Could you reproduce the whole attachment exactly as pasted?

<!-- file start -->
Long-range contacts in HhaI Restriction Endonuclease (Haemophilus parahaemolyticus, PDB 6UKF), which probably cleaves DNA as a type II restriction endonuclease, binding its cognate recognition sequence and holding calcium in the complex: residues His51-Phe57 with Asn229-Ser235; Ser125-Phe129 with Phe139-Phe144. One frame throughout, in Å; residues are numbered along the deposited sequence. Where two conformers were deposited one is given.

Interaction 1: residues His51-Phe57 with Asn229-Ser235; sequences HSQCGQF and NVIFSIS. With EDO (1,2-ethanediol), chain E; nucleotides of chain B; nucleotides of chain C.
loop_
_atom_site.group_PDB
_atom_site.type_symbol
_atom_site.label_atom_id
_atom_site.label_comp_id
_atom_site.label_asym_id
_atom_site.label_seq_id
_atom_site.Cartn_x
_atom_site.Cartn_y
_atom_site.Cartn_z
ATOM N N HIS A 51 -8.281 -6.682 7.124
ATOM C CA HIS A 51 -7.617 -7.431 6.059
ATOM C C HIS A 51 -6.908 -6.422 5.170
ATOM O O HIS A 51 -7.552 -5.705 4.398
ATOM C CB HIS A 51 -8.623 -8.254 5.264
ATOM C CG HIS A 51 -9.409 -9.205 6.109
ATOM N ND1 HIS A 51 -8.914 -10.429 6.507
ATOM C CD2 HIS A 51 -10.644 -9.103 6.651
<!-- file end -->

Long-range contacts in HhaI Restriction Endonuclease (Haemophilus parahaemolyticus, PDB 6UKF), which probably cleaves DNA as a type II restriction endonuclease, binding its cognate recognition sequence and holding calcium in the complex: residues His51-Phe57 with Asn229-Ser235; Ser125-Phe129 with Phe139-Phe144. One frame throughout, in Å; residues are numbered along the deposited sequence. Where two conformers were deposited one is given.

Interaction 1: residues His51-Phe57 with Asn229-Ser235; sequences HSQCGQF and NVIFSIS. With EDO (1,2-ethanediol), chain E; nucleotides of chain B; nucleotides of chain C.
loop_
_atom_site.group_PDB
_atom_site.type_symbol
_atom_site.label_atom_id
_atom_site.label_comp_id
_atom_site.label_asym_id
_atom_site.label_seq_id
_atom_site.Cartn_x
_atom_site.Cartn_y
_atom_site.Cartn_z
ATOM N N HIS A 51 -8.281 -6.682 7.124
ATOM C CA HIS A 51 -7.617 -7.431 6.059
ATOM C C HIS A 51 -6.908 -6.422 5.170
ATOM O O HIS A 51 -7.552 -5.705 4.398
ATOM C CB HIS A 51 -8.623 -8.254 5.264
ATOM C CG HIS A 51 -9.409 -9.205 6.109
ATOM N ND1 HIS A 51 -8.914 -10.429 6.507
ATOM C CD2 HIS A 51 -10.644 -9.103 6.651